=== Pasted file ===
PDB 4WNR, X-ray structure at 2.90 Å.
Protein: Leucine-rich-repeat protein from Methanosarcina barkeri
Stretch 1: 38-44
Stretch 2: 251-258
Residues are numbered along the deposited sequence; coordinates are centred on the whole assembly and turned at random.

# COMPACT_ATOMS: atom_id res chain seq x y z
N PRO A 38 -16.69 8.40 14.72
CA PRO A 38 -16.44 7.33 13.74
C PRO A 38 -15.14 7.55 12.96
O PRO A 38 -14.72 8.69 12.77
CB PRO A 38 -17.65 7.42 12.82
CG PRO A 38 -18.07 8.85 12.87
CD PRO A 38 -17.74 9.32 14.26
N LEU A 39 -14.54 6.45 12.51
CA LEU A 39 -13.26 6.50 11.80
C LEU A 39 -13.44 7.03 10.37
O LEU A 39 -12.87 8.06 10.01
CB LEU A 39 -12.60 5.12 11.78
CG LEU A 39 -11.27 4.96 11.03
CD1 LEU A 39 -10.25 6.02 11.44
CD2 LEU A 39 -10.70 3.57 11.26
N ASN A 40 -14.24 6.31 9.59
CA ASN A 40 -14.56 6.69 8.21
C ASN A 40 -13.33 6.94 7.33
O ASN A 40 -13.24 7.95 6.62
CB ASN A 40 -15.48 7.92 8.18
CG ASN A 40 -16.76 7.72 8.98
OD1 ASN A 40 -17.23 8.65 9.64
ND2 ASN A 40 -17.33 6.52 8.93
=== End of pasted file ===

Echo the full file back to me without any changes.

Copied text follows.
PDB 4WNR, X-ray structure at 2.90 Å.
Protein: Leucine-rich-repeat protein from Methanosarcina barkeri
Stretch 1: 38-44
Stretch 2: 251-258
Residues are numbered along the deposited sequence; coordinates are centred on the whole assembly and turned at random.

# COMPACT_ATOMS: atom_id res chain seq x y z
N PRO A 38 -16.69 8.40 14.72
CA PRO A 38 -16.44 7.33 13.74
C PRO A 38 -15.14 7.55 12.96
O PRO A 38 -14.72 8.69 12.77
CB PRO A 38 -17.65 7.42 12.82
CG PRO A 38 -18.07 8.85 12.87
CD PRO A 38 -17.74 9.32 14.26
N LEU A 39 -14.54 6.45 12.51
CA LEU A 39 -13.26 6.50 11.80
C LEU A 39 -13.44 7.03 10.37
O LEU A 39 -12.87 8.06 10.01
CB LEU A 39 -12.60 5.12 11.78
CG LEU A 39 -11.27 4.96 11.03
CD1 LEU A 39 -10.25 6.02 11.44
CD2 LEU A 39 -10.70 3.57 11.26
N ASN A 40 -14.24 6.31 9.59
CA ASN A 40 -14.56 6.69 8.21
C ASN A 40 -13.33 6.94 7.33
O ASN A 40 -13.24 7.95 6.62
CB ASN A 40 -15.48 7.92 8.18
CG ASN A 40 -16.76 7.72 8.98
OD1 ASN A 40 -17.23 8.65 9.64
ND2 ASN A 40 -17.33 6.52 8.93